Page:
Posted on: February 1, 2019 | Written By: Doug Oster |
Gardening editor Doug Oster gets asked a lot of questions. A lot. And he doesn’t mind offering gardening advice. But rather than just limiting those answers to the person who asked, we thought it might be a good idea to share that wealth of knowledge with everybody.
There are three ways to send in your questions:
(The questions may be lightly edited for grammar/clarity/etc.)
Hilary: On this bitter winter day, I figured why not start thinking about my garden plans for the coming year? It may seem silly, but we recently lost a dog who was a Chinese Shar-Pei. We thought about planting a new bed near the porch where she loved to lay and watch the neighborhood and bask in the sun (or shade, depending on the time of day). I was thinking of some Oriental Poppies and Chinese Forget-Me-Nots mixed together. I was hoping to get your opinion on if you think these two varieties would work together and any particular requirements they might need. It seems they’re both pretty easy plants to deal with, but always appreciate your insight.
Doug: It’s not silly at all. The poppies and Forget-Me-Nots would work. I’m thinking you want to go with an Asian theme, which makes sense. The upside to the poppies is that once in place they will return year after year. The downside is that they aren’t in bloom for a long time, maybe a month if you’re lucky. The Forget-Me-Nots are annual and will be around from frost to frost, blooming all season, but will need to be replanted each season. When they are in bloom together, it will be spectacular. Sometimes Forget-Me-Nots will self sow and could come back on their own. Full sun is essential for the poppies, but the Forget-Me-Nots could take a little shade.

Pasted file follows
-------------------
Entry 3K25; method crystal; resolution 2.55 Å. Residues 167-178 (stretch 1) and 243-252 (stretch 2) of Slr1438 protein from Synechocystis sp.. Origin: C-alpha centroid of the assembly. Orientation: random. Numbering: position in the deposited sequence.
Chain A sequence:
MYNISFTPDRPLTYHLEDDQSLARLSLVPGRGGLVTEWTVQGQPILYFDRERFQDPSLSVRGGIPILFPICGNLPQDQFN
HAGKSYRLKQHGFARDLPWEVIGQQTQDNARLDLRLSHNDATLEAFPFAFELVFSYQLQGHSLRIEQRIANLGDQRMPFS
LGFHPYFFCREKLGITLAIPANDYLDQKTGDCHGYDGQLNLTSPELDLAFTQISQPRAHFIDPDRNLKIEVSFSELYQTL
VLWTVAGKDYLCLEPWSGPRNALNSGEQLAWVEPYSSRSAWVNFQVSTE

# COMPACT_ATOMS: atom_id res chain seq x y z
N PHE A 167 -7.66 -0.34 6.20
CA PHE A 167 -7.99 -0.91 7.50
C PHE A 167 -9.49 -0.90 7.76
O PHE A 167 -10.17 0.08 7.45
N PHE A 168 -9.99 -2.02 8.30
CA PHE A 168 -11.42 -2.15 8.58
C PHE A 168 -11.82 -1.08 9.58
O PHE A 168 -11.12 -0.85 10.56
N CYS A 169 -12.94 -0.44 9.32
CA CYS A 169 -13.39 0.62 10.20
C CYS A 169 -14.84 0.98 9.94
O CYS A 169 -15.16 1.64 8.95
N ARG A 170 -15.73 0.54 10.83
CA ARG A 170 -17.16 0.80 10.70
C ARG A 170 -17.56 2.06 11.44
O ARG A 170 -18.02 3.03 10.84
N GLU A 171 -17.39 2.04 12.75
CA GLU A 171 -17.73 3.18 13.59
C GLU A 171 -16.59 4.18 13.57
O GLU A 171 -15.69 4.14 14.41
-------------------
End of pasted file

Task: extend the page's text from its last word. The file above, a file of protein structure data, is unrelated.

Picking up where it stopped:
Here are some other ideas just to kick around for your theme: Japanese maple, flowering cherry, gingko, azalea and hostas.
Rebecca: I’ve had three orchids for three years and no blooms since I brought them home from the store which they did have flowers on them but afterwards nothing. What am I doing wrong?
Doug: In about a month when the days get longer, start fertilizing the plant. Use an organic, liquid fertilizer like Grow from Espoma Organic. Dilute it to half strength and feed the plant every other week. The other thing that can help them bloom is a change in temperature. Let it grow outside for the summer and when things cool off, bring it back in, that can also trigger flowering.
Dennis: Where can I purchase Iron Lady Tomato seeds? I am interested in Iron Lady tomatoes because of their early blight resistant. Blight is a big problem in my garden in Indiana County.
Doug: This is a really good seed catalog. Look through it and order some cool other stuff, too. Take a look at ‘Defiant,’ ‘Jasper, ‘Matt’s Wild Cherry,’ ‘Mountain Magic’ and ‘Mountain Merit.’ The only one I’ve grown is ‘Matt’s Wild Cherry,’ and it’s one of my favorites, but I’m partial, my youngest son shares the name of the tomato.
See also, Gardening Ideas To Get Us Through Winter
Doug Oster is manager and editor of Everybody Gardens with a passion for gardening and a love of sharing is experiences with other gardeners. You will also find Doug’s gardening contributions in the Tribune-Review each week. He’s an Emmy Award winning producer, television host and writer. Oster is co-host of The Organic Gardeners Radio show every Sunday morning at 7 a.m. on KDKA radio in Pittsburgh. Oster’s Outstanding Documentary Emmy was awarded for Gardens of Pennsylvania, a one hour special he conceived and produced for the PBS affiliate WQED. Doug appears every Thursday morning on KDKA-TV’s Pittsburgh Today live at 9 a.m. “Gardening is fun, he says, enjoy every day spent outside tending vegetables, flowers, shrubs and trees.”